Livigno, an Italian resort where the apres-ski doesn’t always come after, is not a destination for the faint-hearted. AMY ADAMS takes her chances.

Barely two runs ticked off the piste map of Livigno and already our rep is frogmarching us into a bar. It’s a small, wooden shack perched just before an almost vertical slope which might explain why the clientele don’t seem to have left since last season. Pats on the back all round for Davide, like he’s brought fresh meat to the pride, and then a tray of Bombardinos appear as if from nowhere.

Next to the milky, potent cocktails is a battery-operated flashing man, which Tea Bork’s owner Gigio positions just close enough to my glass for his pecker to hit the froth when he whips open his coat. Then it’s my shout and I’m told to order pompinos. The bar erupts into laughter and it turns out I’ve demanded blow-jobs all round.

Welcome to Livigno, where life is one big stag party and winter sports are squeezed in between strip clubs and killer hangovers.

“Make sure you get some sleep, there’s no sleeping in Livigno,” Davide had warned a few days before our arrival. Aside from the odd five minutes on a chair lift, and an almost fatal doze while snowmobiling, this proved to be exhaustingly close to the truth.

Livigno, an Alpine ski resort in Lombardy, Italy was granted special privileges as a tax-free haven in 1840. It was a way to persuade residents to stay there despite the fact it was almost cut off from the rest of Italy for six months of the year. Now the roads are clear all through winter (how else would coach loads of visitors descend on the town each week?) but the exemption remains and you can make the most of it in the centre’s many duty free boutiques.

Perhaps this contributes to the general feeling of lawlessness in Livigno – a feeling supplemented by the fact that the town seems to be run, Mafia-style, by the Gallis. Davide, whose sister goes out with one of them, pays for everything with special Galli money, a currency that resembles raffle tickets. Which brings us back to his eagerness with the Bombardinos.

Three hours later we’re back to face the black run. It doesn’t take a genius to work out that it’s irresponsible to drink and ride. The difference is that in Livigno you get much of the mountain to yourself – this could be because everyone else is still in bed, but I suspect it’s also due to the fact that it’s largely a resort for beginners and park fiends.

Split in half by a main road running through the centre of the valley, it’s a very ordered resort. All the beginners’ runs lie west of the town, gently tilting up the long wide basin. Intermediates and above tend to stick to the east side where there’s a snow park and the better restaurants, so the slopes above the blue runs, when we were there at least, are virtually empty.

Livigno isn’t a big centre. Even obeying the unwritten rule of not heading up the mountain before 11am (because it’s a high resort the snow’s too hard before then – we tested the theory and it’s no excuse) you’ll have covered the area within a couple of days if you’re a competent skier or snowboarder. You just might not remember doing it.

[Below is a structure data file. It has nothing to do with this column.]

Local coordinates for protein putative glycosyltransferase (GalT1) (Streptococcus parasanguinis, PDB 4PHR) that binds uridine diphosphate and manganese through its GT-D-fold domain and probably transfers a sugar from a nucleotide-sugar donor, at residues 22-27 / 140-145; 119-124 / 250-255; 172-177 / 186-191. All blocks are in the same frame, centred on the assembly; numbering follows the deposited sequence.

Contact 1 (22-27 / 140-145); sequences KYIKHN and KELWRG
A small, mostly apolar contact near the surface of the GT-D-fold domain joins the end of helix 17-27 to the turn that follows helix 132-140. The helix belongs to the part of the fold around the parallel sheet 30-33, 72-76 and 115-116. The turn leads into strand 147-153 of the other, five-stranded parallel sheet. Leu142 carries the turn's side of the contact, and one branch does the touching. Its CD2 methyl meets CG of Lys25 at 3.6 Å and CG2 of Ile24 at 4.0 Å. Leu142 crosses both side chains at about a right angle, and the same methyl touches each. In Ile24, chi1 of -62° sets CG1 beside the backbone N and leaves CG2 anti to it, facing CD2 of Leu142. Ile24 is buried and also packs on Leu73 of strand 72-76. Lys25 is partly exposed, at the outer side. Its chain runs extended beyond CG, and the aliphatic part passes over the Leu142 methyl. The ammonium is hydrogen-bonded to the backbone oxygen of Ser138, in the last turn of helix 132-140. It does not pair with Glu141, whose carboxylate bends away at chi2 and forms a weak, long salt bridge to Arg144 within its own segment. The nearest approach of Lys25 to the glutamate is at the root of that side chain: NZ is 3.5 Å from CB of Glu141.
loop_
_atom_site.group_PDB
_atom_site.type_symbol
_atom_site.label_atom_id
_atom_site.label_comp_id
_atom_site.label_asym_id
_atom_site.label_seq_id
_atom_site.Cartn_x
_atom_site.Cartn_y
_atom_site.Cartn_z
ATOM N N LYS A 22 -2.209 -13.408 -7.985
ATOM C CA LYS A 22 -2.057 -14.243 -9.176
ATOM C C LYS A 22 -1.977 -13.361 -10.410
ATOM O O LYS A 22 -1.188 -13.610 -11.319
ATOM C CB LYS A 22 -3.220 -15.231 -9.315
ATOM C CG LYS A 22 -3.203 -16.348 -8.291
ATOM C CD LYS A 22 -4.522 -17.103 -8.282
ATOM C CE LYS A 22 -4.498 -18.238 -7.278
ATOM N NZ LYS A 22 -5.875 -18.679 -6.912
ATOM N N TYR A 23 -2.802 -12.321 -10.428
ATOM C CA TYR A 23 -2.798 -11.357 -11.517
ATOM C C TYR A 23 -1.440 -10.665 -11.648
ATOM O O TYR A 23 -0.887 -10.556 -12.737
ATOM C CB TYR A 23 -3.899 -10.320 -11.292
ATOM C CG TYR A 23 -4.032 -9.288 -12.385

If the action gets a little repetitive by day, the nights are bound to be more eventful, starting as they inevitably do at Galli’s Pub, Directski’s engine room and decompression chamber, and the kind of place where the beer mats say things like cold weather can make things appear smaller that they really are”.

Then, from the cowboy themed Daphne’s to the “nipples with attitude” strip club Kokodis, there’s a lethal cocktail of bars to choose from, as well as plenty of activities laid on by your hosts. I didn’t think anything could top the “what the hell am I doing?” factor more than a torchlit descent where you manage to snuff your torch out and lose everyone, but climbing on a snowmobile behind the perma-pissed Gigio did it.

I should have given him the benefit of the doubt, as he delivers us to the mountain feast at Tea Bork just fine. Any malfunction after that is no one’s fault but our own as the Bombardinos kick in and the flashing man (and his friend the knob jug) is knocked off the table by swaying, carousing, air-punching bodies.

Booking my tricks lesson at 10am the next morning probably wasn’t the best idea. Snowboard instructor Fulvio tries his best to get me spinning in the air but thanks to a huge dump of snow and hangover coordination, I’ve got about as much pop as a lame potato gun. As if this wasn’t punishment enough, the afternoon’s activity is snowmobiling.

It looks a lot easier than it is, when it’s snowing so much you can’t see where you’re going and a brief lapse of concentration sends you off the path into a snow drift. Three times. A large proportion of the local snowmobile count down, it was time to call it a day. Back to Galli’s to start the night, then.

• Amy Adams travelled to Livigno with Directski (0800-587 0945). A week’s holiday with flights from Gatwick, transfers and half-board accommodation starts at £249.”